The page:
Fifty-seven Artificial Intelligence (AI) scientists from close to thirty countries have signed and are promoting a campaign to stop killer robots. The campaign aims to stop the Korea Advanced Institute of Science and Technology from collaborating with Hanwha systems, a weapon manufacturing company, to create autonomous arms, or autonomous killer robots in simpler terms.
The research center
Korea Advanced Institute of Science and Technology (KAIST) announced in February that they were starting a research center in the University in cooperation with Hanwha systems to further their advances into the AI arena. The objective is to converge National Defense and Artificial Intelligence technology. The aim is to create a strong base for creating innovative national defense technology.
The areas of focus involve AI driven command and decision software, composite national algorithms for mega-scale automatic sub-sea vehicles. Also, the focus is on AI-driven smart aircraft training software, AI-driven object location tracking, and recognition technology development.
Hanwha is the largest weapon manufacturer in South Korea. It manufactures cluster munition, currently banned in 120 countries across the world. The countries signed an international treaty. The list of countries excludes United States, China, South Korea, and Russia.
Dodaam systems, another weapons manufacturer from South Korea, has already developed a combat robot. It is essentially a turret that can target enemies over three kilometers away. The United Arab Emirates and Qatar have already bought these weapons and they have already been tested on the North Korean Border. However, the company leaders told BBC that they required a human to launch a lethal attack.
UK’s BAE Systems has developed the Taranis Military drone, that in theory can operate almost completely autonomously. This makes robots scary, even in a bad neighborhood.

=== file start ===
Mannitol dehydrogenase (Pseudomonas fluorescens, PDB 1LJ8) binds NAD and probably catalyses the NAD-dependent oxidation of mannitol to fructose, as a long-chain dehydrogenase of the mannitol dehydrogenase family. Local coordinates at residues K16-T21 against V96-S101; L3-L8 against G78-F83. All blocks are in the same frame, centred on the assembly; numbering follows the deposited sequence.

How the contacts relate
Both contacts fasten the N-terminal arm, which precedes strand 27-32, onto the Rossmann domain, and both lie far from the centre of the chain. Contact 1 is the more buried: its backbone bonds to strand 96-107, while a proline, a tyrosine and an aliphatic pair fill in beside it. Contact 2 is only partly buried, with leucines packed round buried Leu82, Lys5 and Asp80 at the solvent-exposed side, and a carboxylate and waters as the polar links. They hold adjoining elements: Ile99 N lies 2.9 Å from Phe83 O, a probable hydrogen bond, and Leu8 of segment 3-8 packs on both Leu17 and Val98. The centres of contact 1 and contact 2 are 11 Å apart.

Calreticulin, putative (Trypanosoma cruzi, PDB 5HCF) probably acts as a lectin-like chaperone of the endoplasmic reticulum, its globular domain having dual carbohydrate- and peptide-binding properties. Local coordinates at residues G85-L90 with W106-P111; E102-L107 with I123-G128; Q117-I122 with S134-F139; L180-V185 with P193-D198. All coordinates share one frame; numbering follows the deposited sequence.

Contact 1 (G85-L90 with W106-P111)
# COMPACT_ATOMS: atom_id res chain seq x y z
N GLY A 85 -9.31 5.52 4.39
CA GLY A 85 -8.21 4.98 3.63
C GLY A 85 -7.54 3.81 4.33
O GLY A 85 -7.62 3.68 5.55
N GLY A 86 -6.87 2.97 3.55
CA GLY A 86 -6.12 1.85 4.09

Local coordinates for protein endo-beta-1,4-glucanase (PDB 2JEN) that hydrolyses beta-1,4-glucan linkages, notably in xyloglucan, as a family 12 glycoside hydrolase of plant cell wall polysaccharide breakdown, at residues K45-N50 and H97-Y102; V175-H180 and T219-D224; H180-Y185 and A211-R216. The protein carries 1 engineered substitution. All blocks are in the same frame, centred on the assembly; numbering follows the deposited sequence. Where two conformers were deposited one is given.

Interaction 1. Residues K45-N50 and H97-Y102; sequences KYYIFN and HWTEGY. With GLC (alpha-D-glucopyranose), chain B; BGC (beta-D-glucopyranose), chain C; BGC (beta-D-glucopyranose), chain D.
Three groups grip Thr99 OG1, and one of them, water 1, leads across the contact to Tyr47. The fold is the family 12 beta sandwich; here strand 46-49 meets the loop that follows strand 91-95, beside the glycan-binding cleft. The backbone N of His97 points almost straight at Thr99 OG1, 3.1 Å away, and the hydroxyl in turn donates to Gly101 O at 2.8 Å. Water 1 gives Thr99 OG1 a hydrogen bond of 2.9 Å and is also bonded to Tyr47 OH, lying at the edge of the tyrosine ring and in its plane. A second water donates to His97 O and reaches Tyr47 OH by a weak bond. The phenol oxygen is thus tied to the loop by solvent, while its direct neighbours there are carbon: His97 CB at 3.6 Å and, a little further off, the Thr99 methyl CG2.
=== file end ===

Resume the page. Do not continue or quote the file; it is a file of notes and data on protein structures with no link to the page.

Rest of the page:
The campaign to stop killer robots
At the forefront of the boycott killer robot campaign is a professor of AI from the University of New South Wales, Toby Walsh. Walsh first read about the coalition in a Korea Times article that said that KAIST was becoming a part of the global race to develop autonomous weapons. On learning this, Walsh wrote to the University, asking for details, but wasn’t given a response. He then organized the campaign to stop killer robots.
The campaign states that AI researchers will not work or visit KAIST, nor welcome KAIST visitors as long as KAIST does not address the concerns on the development of autonomous weapons. This protest has started right before the United Nations Conference in Geneva, the agenda for which happens to be autonomous arms. Twenty countries have signed for it and are aiming for a total ban on autonomous killer robots.
Concerns have been raised about how the security of these autonomous killer robots is very unreliable and doubts have been cast on their ability to distinguish friends from enemies. Also brought to light is the issue that the unregulated production of these murder machines may lead to some of them landing into the hands of objectionable entities such as dictators and terrorists. Previously, one needed an army of rational humans to declare war against others. Now, all one would need is a computer programmer.
The president of the University, Sung-Chul Shin, announced that he was disheartened to hear about the protest. He revealed that the University had no intentions to create or improve lethal independent arms systems. He also said that the university values human rights and would not carry out any research and further the autonomous arms race to develop weapons that did not have meaningful human control. They have the University’s full support to boycott killer robot.
Walsh said that he was mostly satisfied with the president’s response, but he still had a few questions. The boycott killer robot leaders would like to talk in detail about the intentions of the University. They have not yet declared whether they will continue to follow the president’s statement.
This is not the first time that AI scientists have stood against people venturing into the weaponized robots industry. They have warned of the dangers time and again and sent a similar letter to Canadian Prime Minister Justin Trudeau last year to boycott killer robot. They believe that computers are capable of mimicking human intelligence, and hence they could be the worst invention of all. It brings new ways for the powerful to oppress the general population and must be used responsibly. If used well, AI can serve numerous benefits, involving applications in defense. But, what should also be kept in mind is that if AI is allowed slide out of hands, this could get very ugly very fast and autonomous killer robots may turn out to be the third revolution in warfare.